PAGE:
Shapiro Science Center
Assistant Professor in Chemistry
Ph.D., University of Wisconsin, Madison
Advances in understanding about teaching and learning which have taken place in the education sciences are often not utilized by basic science departments. As one of many interdisciplinary combinations that is possible in a chemistry department in the 21st century, joining together ideas about chemistry and education is a rich frontier for exploration.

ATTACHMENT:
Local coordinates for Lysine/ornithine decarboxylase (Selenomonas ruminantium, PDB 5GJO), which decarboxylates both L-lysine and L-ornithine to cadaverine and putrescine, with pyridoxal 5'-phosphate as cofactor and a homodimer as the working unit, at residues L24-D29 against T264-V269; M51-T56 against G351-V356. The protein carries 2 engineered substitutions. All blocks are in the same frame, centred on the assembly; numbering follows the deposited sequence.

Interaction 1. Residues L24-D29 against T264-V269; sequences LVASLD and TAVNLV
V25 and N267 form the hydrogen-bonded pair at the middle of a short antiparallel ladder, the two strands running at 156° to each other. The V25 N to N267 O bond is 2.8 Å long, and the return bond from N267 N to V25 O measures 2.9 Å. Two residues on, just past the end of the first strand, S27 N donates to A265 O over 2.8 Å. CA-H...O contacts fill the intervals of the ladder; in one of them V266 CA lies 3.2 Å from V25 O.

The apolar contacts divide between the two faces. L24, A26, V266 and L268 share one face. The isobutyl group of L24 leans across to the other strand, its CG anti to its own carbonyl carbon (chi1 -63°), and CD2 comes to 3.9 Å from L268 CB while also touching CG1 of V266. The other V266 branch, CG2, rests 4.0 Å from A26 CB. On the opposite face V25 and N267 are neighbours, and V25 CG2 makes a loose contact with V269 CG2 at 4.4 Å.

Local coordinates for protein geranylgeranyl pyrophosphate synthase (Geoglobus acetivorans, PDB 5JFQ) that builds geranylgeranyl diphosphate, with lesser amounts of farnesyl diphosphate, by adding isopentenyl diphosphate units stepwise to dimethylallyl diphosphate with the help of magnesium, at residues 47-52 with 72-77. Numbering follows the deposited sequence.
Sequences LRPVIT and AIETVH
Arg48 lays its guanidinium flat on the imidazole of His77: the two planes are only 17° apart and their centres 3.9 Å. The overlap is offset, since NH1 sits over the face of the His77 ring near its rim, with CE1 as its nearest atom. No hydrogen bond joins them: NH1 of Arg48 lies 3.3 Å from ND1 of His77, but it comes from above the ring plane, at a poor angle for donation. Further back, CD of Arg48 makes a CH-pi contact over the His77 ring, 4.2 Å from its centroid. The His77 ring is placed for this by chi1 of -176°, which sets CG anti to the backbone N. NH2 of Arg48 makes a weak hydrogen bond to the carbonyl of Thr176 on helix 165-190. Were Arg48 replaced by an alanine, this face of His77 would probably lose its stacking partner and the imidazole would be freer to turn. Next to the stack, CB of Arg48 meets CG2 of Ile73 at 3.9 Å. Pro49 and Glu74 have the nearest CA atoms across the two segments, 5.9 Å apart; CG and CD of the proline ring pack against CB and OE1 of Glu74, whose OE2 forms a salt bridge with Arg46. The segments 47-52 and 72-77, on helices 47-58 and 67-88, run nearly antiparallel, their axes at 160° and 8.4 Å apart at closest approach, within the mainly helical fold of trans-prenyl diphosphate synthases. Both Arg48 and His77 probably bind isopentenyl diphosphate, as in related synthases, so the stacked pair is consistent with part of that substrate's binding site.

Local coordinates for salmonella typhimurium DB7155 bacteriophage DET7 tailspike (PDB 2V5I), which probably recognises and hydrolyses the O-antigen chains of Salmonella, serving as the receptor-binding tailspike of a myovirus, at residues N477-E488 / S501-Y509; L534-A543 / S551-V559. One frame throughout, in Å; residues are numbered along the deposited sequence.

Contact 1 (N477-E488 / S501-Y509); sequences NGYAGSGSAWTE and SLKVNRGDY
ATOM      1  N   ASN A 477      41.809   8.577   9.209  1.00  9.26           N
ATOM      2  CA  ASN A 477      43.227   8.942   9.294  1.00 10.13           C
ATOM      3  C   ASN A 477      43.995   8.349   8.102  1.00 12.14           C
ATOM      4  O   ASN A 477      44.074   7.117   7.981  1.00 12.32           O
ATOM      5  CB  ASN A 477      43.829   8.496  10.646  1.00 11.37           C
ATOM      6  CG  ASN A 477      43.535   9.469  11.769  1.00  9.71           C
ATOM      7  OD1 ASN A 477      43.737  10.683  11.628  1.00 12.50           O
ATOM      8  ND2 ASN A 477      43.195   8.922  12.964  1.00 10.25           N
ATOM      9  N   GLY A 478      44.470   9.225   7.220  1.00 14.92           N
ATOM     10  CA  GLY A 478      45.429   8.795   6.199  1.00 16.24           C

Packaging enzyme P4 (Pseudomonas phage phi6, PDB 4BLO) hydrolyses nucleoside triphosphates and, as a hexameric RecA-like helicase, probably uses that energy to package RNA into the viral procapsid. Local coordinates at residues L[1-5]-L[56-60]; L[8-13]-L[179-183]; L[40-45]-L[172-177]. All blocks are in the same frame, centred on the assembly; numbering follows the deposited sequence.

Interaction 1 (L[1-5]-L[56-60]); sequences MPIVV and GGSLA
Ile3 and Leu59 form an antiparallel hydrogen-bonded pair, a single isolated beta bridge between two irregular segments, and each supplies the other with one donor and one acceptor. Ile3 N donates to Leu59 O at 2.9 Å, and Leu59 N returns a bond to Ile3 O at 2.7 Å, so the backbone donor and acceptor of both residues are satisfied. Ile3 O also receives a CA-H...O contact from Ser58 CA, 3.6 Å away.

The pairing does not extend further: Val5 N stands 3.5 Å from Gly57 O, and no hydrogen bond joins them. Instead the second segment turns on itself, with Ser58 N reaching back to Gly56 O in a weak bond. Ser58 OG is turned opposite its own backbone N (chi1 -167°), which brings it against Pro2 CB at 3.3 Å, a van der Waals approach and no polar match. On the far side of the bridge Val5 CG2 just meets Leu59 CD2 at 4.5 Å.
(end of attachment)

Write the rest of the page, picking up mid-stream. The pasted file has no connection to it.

My work focuses around the development of curricular models designed to introduce undergraduate students to the interdisciplinary, collaborative nature of current scientific research, particularly in the critical introductory, or “gateway” courses where we can still lose many promising future scientists. Traditional introductory science lecture and laboratory courses rely on simple, general examples to illustrate fundamental scientific concepts in a particular field. Unfortunately, students often do not appreciate the importance of the fundamental concepts due to the simple, general nature of the textbook examples. I am developing organic chemistry lecture and laboratory curricular models that introduce students to the interdisciplinary nature of science through examples and exercises that bridge multiple disciplines such as chemistry, biology, and computer science and that develop fundamental understanding through the application of literature research examples.